Through an exhibition game with BYU, two closed-door scrimmages and Saturday’s season opener against an NAIA school, the University of New Mexico Lobos (2-0) had checked a lot of team-goal boxes.
They were playing fast, getting the number of possessions they wanted.
In two of those four settings, they hit the number of 3-pointers they wanted.
Each time out, the team’s intense pressure defense hit the goal of forcing at least 20 turnovers.
But there was one benchmark it hadn’t hit. Until Tuesday night.
The 19 offensive rebounds the Lobos grabbed in the 103-71 victory over Omaha in Dreamstyle Arena marked the first time, according to Lobos coach Paul Weir, that the team had reached its goal for 15 offensive rebounds in a game.
“We’d been at 12. We’d been at 13,” said Weir. “But we haven’t quite hit 15. We’ve been spending a lot of time on rebounding in practice.”
Senior Sam Logwood had a team-high five offensive boards on Tuesday, and UNM scored 16 second-chance points in the game.
Offensive rebounding can, at times, be a deceptive statistic when looking at raw numbers and not considering the number of possessions in a game or how a team is shooting.
Based on tempo-free metrics that adjust statistics to show what would happen if every team played a 100-possession game, Weir’s New Mexico State Aggies a season ago ranked 21st of 351 Division I teams with an offensive-rebound rate of 35.5 percent. UNM ranked 255th at 27.0 percent.
Weir believes he has the team in place now at UNM to also be good at offensive rebounding.
“When Sam and Joe (Furstinger) and Jachai (Simmons) and Troy (Simons) really go to the glass, I think they’re athletic, they’re active and they can make some things happen,” Weir said.
MORE ON TROY: Of Simons, the former junior college scoring champion, Weir said his athleticism sneaks up on people because of his size. That helps, obviously, with the offensive rebounding, but also with his ability to be a nuisance on the Lobos’ full-court pressure.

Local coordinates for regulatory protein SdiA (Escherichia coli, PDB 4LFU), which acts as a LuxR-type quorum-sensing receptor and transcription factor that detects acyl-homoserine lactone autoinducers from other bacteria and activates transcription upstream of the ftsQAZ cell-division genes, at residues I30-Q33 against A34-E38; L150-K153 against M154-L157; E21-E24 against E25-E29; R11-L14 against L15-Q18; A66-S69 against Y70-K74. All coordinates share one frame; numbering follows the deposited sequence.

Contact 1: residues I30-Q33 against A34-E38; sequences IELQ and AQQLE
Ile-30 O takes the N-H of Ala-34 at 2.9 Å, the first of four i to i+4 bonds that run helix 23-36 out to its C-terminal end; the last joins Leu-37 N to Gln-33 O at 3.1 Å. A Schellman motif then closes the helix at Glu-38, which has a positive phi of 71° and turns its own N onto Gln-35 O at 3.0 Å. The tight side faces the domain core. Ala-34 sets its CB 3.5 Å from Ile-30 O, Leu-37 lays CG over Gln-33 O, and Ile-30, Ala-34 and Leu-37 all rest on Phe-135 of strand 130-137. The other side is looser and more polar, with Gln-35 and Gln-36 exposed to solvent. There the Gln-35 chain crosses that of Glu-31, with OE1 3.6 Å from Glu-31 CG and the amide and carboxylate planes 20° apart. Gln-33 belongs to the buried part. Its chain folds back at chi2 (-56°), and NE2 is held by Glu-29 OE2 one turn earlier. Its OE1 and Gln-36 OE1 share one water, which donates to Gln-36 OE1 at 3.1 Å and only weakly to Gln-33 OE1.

“He’s an unbelievable athlete,” Weir said. “I don’t think people really think that at 6-foot-2, he can do the things he can, but as far as a player on a particular side on our press, it’s really hard to inbound the ball on his side of the floor. He covers so much ground. He’s got long arms.
“And he’s the best jumper I’ve probably ever coached in a tight space. The best jumper I ever coached was a one-foot jumper, Daniel Mullings (the former four-year-starting guard at NMSU), who could take off from anywhere. But in a tight space, Troy’s able to go up with a vertical that I’ve never had (on a team) before, and it’s impressive the way he can finish at the back end of our turnovers.”
ON CONNOR: After Tuesday’s win over Omaha, Weir said senior forward Connor MacDougall’s progression from an ankle sprain and bone bruise suffered in an Oct. 27 exhibition against BYU took longer than initially thought, but he is now close to returning.
It isn’t clear if he will suit up for Friday night’s game at New Mexico State.
“(He) had his probably best physical workout (Tuesday),” Weir said. “When he first got hurt, I was under the impression, he was under the impression, the trainer was under the impression it was really only going to be a few days, and it clearly hasn’t been only a few days. That wasn’t me being dishonest or anything of that nature. It’s just what we thought at the time, and it’s honestly turned into two and a half weeks later. I am hopefully he’ll be back pretty soon.”
Friday: UNM at New Mexico State, 7 p.m., AggieVision, 610 AM, 1150 AM